This is not a book that I would have found on my own but how we come to read a book is often an important element of our understanding and appreciation of the book itself. I will go into that circumstance further on near the end of this review.
As an American, and as I work in the construction industry in New York City where in a single day I encounter one-on-one a wide range of national identities, I am interested in the process of immigrant and cultural assimilation. As a writer I am interested in how an immigrant population that arrives in America, with the isolating aspect of different language, will eventually work its way, often through generations, to a point where individuals begin to contribute to the arts and literary culture of the American experience, in ‘mainstream’ American English, and to describe the history of the process of this ‘coming to America.’ And, though many consider America a destination, the path through America is not always the end of a cultural migration as much as a beginning. This book takes place in Indonesia and ends at the airport in Jakarta as the young protagonist leaves for America.
The author’s native language is Dutch. The book begins when Indonesia was the Dutch colony of the Netherlands East Indies. There is a whole lot to deal with the cultural and real politics of language in this book. In seeking out information online about the author I found a video interview where Lian Gouw describes how she had to learn to write her story in English. It does seem very much to be ‘her’ story; the book feels autobiographical. It is presented as a novel. As an object within a cultural vortex it says a whole lot about family, and feminist structures within the context of a politically volatile geographic place, growing up in Indonesia through WWII, a sort of growing up very modestly presented, with hopes, and fears, love, and pain that eventually necessitate departure.
This is not a prose to inflame the new-literati of the Internet. The technical and stylistic elements of the storytelling are not flashes. It all moves slowly in a relatively safe and traditional manner of telling it fairly plain without gew-gaws. This lack of flair I mean as a solid compliment to the tenacity and strength of the author, the courage to simply get on with it as best as possible. When I first started to read the book I thought it was outright boring. By page six I was captured. Toward the end of the book the young protagonist is essentially raped. At first I was like, “Oh, great, the obligatory sex scene,” the sensational steamy bit that all romantic readers have been waiting for, but it was actually handled quite well and did not advertise itself as a deus ex machina. I would be curious if the author were to venture to explore this volatile element in depth, to provide a more dynamic emotional context to the incident and her feelings about it in a short story form. In fact, for reasons of visibility and access that I will get into further on here, I would suggest that the author move into writing and distributing online shorter, more densely focused texts to explore a whole lot of the panorama of issues and emotions that this novel presents. I very much admire this writer.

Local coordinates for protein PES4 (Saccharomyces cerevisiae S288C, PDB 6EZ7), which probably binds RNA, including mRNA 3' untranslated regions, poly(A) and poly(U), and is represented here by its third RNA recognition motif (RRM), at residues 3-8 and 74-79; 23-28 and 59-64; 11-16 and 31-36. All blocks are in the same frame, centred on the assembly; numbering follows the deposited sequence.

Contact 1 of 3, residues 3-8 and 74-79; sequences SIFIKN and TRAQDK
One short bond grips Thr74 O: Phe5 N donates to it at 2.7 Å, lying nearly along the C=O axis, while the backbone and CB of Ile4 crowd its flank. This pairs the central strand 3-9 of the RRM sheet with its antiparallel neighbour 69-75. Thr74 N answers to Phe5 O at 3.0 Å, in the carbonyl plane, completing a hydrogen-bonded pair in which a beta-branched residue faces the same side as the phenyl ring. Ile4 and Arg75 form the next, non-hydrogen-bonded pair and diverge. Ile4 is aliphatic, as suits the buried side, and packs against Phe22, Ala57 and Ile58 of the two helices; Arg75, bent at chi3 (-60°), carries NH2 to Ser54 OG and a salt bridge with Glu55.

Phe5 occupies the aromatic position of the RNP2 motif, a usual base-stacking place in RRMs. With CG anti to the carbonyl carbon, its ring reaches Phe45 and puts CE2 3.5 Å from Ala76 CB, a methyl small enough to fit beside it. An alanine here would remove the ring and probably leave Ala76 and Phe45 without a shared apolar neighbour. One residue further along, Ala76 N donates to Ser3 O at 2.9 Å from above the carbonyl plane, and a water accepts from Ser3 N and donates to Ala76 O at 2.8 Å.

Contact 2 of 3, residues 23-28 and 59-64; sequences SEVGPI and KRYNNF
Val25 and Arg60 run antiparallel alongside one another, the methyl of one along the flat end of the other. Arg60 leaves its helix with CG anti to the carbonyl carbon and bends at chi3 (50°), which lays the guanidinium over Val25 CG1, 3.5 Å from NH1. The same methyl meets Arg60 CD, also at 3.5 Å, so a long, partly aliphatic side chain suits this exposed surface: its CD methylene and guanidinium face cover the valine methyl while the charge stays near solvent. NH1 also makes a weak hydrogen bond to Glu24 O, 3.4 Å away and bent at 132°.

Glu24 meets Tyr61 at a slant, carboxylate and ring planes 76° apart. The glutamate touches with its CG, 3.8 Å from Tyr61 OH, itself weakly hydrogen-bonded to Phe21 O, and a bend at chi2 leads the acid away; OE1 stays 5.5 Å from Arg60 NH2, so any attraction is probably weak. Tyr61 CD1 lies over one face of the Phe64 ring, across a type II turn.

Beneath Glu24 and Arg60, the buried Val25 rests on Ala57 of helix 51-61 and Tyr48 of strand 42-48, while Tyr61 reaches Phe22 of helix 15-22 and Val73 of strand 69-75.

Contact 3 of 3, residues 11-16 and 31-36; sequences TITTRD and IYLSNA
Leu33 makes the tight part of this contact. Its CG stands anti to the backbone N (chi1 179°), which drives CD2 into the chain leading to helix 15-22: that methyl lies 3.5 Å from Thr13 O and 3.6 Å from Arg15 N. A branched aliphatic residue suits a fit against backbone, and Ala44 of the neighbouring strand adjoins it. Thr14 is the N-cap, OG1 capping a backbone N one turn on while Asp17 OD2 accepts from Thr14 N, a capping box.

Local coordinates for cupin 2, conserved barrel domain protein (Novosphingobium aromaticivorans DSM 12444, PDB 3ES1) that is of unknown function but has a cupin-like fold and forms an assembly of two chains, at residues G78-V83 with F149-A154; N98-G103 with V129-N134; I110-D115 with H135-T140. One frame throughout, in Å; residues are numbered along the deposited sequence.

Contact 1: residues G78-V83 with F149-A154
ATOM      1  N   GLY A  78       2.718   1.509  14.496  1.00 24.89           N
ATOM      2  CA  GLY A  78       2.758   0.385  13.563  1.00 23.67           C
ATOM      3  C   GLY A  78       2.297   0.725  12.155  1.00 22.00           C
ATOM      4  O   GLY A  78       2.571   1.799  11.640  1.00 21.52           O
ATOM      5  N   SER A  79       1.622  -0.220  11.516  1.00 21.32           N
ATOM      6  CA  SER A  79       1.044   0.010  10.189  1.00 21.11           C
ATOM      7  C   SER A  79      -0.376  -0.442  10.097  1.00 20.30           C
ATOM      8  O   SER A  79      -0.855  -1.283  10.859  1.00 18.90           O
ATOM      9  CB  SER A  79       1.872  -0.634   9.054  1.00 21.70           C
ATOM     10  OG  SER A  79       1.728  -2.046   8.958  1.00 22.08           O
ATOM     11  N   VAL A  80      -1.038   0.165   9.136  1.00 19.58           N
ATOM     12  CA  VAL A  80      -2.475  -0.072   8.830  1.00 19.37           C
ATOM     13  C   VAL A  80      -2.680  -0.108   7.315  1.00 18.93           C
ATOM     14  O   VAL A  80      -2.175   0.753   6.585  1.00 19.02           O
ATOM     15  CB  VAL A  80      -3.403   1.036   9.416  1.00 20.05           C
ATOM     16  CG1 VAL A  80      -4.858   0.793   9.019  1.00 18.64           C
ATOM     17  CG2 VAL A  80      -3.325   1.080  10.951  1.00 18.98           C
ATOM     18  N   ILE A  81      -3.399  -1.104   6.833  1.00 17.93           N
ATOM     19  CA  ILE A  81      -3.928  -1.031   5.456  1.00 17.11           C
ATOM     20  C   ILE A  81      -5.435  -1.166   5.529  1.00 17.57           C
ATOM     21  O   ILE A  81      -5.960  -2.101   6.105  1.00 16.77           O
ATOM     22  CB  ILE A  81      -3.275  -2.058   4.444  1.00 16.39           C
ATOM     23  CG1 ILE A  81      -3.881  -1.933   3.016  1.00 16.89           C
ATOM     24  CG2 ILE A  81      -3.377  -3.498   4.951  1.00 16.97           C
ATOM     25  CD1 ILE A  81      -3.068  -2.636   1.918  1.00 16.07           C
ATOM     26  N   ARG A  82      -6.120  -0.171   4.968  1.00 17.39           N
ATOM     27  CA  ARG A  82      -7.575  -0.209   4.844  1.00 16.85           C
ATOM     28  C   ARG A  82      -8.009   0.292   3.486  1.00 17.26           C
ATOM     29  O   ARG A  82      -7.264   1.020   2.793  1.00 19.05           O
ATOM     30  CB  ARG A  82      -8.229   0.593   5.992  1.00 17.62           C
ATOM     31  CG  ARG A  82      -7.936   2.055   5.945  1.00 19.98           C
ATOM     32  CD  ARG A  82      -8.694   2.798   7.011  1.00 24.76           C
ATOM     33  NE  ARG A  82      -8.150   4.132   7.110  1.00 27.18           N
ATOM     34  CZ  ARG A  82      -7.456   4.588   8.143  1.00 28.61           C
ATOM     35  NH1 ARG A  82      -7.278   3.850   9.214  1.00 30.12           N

Now for the downside.
Immigrants to any other place are at a disadvantage for a number of reasons. Often these disadvantages are never overcome in a single lifetime. Often these disadvantages are taken advantage of by the very community and culture from which the individual derives, but as well from the existing opportunities that are accessible. It is a tough life on this planet and one needs to admire anyone who obtains any level of satisfaction in the accomplishment of their goals. When I thought that I would want to write a review of Lian Gouw’s novel it occurred to me that I should look into where it had been published. The book is fairly expensive, particularly for a paperback. I will let you find that out for yourself (cheapest if you buy direct from the author). And there is the manner in which the book came to me that made the publication of the book more curious.